How a liberal lawyer in Georgia made an excessive proper flip

The trigger appeared to be gun control. Mr. Calhoun hadn’t always been obsessed with guns, friends said. But in the fall of 2019, some Democratic politicians spoke of ambitious new gun restrictions, and it seemed like a switch was being thrown. Mr Calhoun said that himself too.

“I was a Democrat for 30 years,” he wrote in a recent social media post. The new gun control proposals have changed that, he said. “I was called a white supremacist and a racist for defending 2A,” he continued, using an abbreviation for the second amendment. Given all he’d done as a “justice” advocate, he said, “It hurt my feelings a little. Then I became a Trump supporter. “

His conversion was total. In autumn 2020 he reported on an impending “internal communist problem” and the “seditious BLM anti-fascist crime wave”. He wrote of Joe Biden: “Hang up the bastard.”

Old friends were baffled and some got nervous. “I’m going to fling enough hot lead to pile you up like Cordwood,” Mr Calhoun wrote on Twitter in October. Then, a few days later, “If Trump stands by and calls, millions of heavily armed, disgruntled patriots will come to Washington.”

After the election, Mr. Calhoun held a small gun rights rally in town, and the violent posts continued, with discussions about civil war, pike heads, and demonstrating “what the bottom of the river looks like” to Democratic Congressman Ilhan Omar . In December, a reporter for Canadian newspaper The Globe and Mail found that Mr Calhoun had bought a Confederate flag before a Trump rally. “This is about independence and freedom,” Calhoun told the reporter, describing Trumpism and southern secession as similarly justified struggles against tyranny.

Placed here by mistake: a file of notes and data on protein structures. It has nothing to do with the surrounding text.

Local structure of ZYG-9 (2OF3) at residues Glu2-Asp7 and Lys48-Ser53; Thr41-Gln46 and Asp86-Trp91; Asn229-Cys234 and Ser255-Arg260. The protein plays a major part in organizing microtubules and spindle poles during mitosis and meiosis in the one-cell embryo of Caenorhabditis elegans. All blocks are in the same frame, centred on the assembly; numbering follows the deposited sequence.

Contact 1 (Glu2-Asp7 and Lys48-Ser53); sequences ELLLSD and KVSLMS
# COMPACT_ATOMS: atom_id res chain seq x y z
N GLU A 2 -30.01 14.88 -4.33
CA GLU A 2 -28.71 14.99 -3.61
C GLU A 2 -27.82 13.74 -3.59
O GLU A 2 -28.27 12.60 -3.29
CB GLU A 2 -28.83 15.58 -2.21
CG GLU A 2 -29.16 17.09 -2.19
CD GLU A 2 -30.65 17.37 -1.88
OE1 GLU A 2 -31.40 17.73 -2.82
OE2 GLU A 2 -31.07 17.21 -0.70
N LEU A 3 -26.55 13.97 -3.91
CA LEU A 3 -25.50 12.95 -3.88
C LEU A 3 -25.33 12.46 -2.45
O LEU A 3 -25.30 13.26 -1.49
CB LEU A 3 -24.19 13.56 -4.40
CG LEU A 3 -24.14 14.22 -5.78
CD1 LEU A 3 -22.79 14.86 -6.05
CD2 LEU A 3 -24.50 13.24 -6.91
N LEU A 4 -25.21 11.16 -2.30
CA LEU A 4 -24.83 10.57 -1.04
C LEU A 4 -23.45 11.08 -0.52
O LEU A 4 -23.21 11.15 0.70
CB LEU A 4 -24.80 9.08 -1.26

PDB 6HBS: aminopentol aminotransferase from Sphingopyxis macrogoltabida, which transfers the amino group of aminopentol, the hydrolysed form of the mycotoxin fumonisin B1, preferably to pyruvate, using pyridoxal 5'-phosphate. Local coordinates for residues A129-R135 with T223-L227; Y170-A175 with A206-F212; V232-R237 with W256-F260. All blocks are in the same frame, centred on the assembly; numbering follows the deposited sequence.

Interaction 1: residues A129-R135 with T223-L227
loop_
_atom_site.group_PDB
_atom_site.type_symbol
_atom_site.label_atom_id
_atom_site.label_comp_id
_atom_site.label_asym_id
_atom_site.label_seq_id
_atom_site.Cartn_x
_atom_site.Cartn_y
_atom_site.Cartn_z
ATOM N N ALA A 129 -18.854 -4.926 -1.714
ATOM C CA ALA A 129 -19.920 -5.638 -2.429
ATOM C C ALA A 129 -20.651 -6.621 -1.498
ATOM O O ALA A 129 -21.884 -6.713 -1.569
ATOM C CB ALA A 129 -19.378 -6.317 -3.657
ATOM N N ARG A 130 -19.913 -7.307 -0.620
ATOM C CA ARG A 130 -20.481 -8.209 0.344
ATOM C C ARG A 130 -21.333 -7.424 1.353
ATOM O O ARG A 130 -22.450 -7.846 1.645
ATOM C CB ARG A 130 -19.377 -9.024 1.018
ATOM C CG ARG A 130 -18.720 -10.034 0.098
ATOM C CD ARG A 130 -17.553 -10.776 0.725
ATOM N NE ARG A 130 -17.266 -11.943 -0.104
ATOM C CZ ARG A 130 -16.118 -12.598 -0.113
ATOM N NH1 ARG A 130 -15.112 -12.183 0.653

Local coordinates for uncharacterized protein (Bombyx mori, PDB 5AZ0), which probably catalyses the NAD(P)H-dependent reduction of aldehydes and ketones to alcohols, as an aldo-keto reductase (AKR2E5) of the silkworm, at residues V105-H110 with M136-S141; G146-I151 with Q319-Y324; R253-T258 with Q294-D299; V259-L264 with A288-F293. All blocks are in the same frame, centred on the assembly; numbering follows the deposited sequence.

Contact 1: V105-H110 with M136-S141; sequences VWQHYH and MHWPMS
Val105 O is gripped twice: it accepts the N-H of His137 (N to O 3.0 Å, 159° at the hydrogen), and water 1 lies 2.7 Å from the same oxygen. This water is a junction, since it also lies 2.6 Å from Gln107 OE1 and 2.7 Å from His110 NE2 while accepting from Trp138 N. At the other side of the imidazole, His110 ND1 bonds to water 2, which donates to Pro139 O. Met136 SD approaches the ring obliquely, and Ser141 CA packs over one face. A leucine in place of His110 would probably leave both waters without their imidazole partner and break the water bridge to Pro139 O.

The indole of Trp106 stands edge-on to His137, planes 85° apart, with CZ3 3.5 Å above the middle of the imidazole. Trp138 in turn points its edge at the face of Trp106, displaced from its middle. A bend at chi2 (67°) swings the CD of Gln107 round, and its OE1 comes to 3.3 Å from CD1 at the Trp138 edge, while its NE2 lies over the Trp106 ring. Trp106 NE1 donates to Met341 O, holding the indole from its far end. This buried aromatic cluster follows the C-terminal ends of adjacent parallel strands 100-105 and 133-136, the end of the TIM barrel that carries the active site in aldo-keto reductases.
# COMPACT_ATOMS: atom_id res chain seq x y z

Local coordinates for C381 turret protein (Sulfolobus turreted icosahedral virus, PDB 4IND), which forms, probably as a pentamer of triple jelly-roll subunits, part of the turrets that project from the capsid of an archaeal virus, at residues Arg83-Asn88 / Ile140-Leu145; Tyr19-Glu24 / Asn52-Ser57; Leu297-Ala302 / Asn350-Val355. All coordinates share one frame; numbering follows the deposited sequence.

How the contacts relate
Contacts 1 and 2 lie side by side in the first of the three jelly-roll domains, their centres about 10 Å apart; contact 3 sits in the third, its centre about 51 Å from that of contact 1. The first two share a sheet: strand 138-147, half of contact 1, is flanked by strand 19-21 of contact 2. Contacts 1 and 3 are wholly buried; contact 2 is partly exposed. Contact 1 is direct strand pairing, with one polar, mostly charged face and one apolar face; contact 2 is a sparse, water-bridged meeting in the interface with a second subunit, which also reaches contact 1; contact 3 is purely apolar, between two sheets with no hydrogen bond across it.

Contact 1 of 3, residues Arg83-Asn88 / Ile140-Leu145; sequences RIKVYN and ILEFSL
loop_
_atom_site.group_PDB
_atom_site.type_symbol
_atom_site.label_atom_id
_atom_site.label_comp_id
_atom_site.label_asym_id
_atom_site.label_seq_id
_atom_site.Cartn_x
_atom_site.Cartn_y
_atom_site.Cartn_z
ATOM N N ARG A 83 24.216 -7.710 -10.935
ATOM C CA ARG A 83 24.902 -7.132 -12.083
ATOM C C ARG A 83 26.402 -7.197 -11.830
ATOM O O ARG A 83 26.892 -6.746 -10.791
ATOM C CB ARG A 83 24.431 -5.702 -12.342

On January 6, Mr. Calhoun’s posts revealed that he had found his way into the US Capitol with the mob. “The first of us to come upstairs stepped into Nancy Pelosi’s office door,” he wrote in a post. “Mad Nancy would probably have been torn to bits, but she was nowhere to be seen.”

A week later, federal agents arrested him at his sister’s home in Macon, Georgia, where an FBI agent said he had stored two AR-15-style assault rifles, two shotguns, a pistol, brass knuckles and hundreds of rounds of ammunition.